U.S. & Faroe Islands

Torshavn in the Faroe Islands. Photo: State Dept.
Torshavn in the Faroe Islands. Photo: State Dept.

The U.S. and the Faroe Islands enjoy good longlasting relations. Especially within trade and culture. Over the years, U.S. ambassadors to the Kingdom of Denmark and embassy staff have made numerous visits to the Faroe Islands.

The Faroe Islands

During the last two centuries, the Faroese economy has relied on fisheries and related industries. Fisheries remain the key sector, accounting for about 95 percent of exports. The Faroe Islands are a small open economy which, combined with a non-diversified economy, makes it highly vulnerable to changes in international markets. The Faroe Islands have full powers to set tax rates and fees, and to set levels of spending on the services they provide.

The Faroes were less affected by the economic crisis in 2008/09 than the rest of Europe, in part due to increasing world prices for fish. In 2013, the Faroese economy took off on a strong recovery, after a few years of stagnation. The Economic Council for the Faroe Islands estimates that nominal GDP rose 5.1 percent to DKK 14.34 billion (USD 2.13 billion), followed by estimated growth of 5.9% in current year prices in 2014 and upwards of 6.4% in current year prices for 2015. Growth in nominal GDP in 2014 was mainly export driven while growth in 2015 and 2016 is primarily driven by domestic demand. The Council estimates nominal growth of 2.8% in 2016. Fish exports, with increased catches of mackerel and herring as well as higher prices for salmon globally, contributed significantly to growth. Private demand is also improving after a few years of lower household spending. Unemployment is low and falling at 2.3 percent in November 2015, down from 8 percent in 2011. The fall in oil prices acted as a stimulus by improving the terms of trade considerably.

Looking ahead, the Faroe Islands face a demographic challenge. Currently there are 4.5 people in the working age group aged 16 – 66, for every person aged 67 or older. By 2050, the number will have decreased to 2.1 persons for every dependent elder. The Economic Council for the Faroe Islands estimates that a permanent fiscal improvement of 5 percent of GDP will be required in order to stabilize government debt, which is currently at a low level.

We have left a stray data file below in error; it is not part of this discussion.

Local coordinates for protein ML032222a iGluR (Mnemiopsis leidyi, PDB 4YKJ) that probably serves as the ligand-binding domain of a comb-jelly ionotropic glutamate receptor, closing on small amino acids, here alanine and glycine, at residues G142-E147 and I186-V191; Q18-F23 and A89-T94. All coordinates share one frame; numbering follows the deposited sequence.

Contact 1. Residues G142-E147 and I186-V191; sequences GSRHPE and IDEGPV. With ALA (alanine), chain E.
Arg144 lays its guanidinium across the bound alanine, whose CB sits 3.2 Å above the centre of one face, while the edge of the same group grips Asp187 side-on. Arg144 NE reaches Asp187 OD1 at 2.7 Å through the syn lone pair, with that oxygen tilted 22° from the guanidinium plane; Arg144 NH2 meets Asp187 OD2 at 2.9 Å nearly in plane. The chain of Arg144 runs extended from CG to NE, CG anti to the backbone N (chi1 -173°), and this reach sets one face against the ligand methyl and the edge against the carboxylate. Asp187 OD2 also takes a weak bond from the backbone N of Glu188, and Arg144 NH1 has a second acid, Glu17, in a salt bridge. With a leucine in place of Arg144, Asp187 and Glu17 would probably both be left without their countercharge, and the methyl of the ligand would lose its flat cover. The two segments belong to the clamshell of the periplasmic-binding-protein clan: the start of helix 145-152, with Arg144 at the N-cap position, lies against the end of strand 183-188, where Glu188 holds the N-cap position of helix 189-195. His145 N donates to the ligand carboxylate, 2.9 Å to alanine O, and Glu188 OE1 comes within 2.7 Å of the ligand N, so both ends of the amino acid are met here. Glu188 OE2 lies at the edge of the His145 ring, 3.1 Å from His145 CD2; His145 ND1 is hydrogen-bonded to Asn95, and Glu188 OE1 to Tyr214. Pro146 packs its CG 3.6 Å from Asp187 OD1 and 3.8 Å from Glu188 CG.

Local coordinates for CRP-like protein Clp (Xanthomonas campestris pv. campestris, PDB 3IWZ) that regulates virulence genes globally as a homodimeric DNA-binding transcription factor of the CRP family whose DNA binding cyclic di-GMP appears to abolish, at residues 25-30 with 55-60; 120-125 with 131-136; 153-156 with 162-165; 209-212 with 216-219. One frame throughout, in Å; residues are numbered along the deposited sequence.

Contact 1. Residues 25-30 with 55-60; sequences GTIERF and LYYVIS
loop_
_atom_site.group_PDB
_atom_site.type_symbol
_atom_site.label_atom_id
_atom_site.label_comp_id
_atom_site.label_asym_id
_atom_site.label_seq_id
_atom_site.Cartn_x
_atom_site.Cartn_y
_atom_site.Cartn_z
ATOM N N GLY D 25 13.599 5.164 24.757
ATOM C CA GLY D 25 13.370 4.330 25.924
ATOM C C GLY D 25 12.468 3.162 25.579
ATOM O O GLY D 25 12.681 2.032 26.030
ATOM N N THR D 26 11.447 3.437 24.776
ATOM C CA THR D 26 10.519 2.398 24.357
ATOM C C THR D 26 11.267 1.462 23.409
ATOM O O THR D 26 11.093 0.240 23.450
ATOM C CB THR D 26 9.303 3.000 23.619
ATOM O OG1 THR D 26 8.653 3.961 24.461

The outlook for the Faroese economy is highly dependent on the amount and price of seafood, both catches and farmed, which can be highly volatile. The Faroe Islands have in recent years engaged in several disputes with the EU over fishing quotas. The disagreements escalated in September 2012, when the EU adopted measures which allowed it to impose sanctions on the Faroe Islands. In March 2013, the Faroe Islands unilaterally increased their quota for herring and mackerel. EU member states responded by voting in favor of imposing sanctions which went into force in August 2013. Sanctions were lifted a year later after a political understanding between the two parties was reached on herring catches. Subsequently a five year agreement with the other coastal states in the North Atlantic was signed on mackerel quotas, reducing uncertainty for fisheries and improving profitability, since the agreement allows for better capacity utilization. Fisheries account for close to one-sixth of the total gross value added in the Faroe Islands and about 95 percent of goods exports, excluding ships and aircraft. As a non-EU member, the Faroe Islands continue to have open access to the Russian market despite Russia’s retaliatory trade embargo on certain food imports from the EU. This has allowed the Faroese to sell increased quantities of salmon to the Russian market at higher than normal prices, even while prices have dropped significantly in the European market.